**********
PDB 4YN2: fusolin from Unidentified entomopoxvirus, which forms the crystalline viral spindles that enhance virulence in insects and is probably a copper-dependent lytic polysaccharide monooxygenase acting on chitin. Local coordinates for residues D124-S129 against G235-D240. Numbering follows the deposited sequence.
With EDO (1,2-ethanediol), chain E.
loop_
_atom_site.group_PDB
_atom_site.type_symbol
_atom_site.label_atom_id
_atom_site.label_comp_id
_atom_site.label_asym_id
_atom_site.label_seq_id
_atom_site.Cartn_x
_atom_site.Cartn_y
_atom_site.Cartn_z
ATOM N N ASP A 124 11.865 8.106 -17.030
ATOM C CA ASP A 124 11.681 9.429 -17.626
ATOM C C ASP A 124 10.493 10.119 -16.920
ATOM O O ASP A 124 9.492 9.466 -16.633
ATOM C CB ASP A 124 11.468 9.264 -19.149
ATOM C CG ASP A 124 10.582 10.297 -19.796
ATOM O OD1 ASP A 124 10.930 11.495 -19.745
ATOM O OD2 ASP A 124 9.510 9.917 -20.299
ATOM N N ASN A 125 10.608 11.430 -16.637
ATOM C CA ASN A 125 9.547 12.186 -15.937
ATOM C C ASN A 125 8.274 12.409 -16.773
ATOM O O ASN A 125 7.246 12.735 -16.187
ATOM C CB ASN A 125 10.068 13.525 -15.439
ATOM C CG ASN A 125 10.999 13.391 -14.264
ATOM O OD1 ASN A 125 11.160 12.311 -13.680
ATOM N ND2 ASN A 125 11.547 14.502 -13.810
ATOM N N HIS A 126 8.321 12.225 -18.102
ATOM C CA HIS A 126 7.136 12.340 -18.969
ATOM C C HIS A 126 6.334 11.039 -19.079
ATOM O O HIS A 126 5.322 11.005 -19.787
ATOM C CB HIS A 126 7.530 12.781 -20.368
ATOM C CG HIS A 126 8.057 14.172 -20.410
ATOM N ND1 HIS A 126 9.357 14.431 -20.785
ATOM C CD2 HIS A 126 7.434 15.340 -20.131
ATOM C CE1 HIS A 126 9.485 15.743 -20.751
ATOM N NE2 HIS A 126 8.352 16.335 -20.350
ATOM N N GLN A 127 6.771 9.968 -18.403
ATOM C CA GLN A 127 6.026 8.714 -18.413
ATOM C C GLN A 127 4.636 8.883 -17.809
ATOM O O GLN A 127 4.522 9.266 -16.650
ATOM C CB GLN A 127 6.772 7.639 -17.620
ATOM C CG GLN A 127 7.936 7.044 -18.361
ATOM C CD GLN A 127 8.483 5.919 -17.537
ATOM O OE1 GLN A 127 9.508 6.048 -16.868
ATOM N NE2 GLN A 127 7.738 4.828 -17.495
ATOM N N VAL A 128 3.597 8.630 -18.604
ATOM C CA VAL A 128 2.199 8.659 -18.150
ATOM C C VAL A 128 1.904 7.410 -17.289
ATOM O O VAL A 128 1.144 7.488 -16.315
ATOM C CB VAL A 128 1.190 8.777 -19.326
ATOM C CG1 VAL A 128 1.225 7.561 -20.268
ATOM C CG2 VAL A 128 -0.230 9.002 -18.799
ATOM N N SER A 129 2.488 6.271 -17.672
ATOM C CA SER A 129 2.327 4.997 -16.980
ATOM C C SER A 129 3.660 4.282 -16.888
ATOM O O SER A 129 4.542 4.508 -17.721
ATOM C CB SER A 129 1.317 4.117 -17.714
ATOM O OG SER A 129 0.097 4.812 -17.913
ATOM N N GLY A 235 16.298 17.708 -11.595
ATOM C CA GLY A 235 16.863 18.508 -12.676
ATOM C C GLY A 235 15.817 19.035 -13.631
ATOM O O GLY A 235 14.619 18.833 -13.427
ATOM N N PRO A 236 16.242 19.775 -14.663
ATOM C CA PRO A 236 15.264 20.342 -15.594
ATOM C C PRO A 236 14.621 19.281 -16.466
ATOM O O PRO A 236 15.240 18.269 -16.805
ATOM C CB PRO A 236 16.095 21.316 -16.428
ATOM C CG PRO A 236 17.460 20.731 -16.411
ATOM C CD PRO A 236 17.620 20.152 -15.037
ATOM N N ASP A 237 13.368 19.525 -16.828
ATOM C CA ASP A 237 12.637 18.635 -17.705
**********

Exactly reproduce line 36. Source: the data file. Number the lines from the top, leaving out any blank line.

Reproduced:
ATOM C CD2 HIS A 126 7.434 15.340 -20.131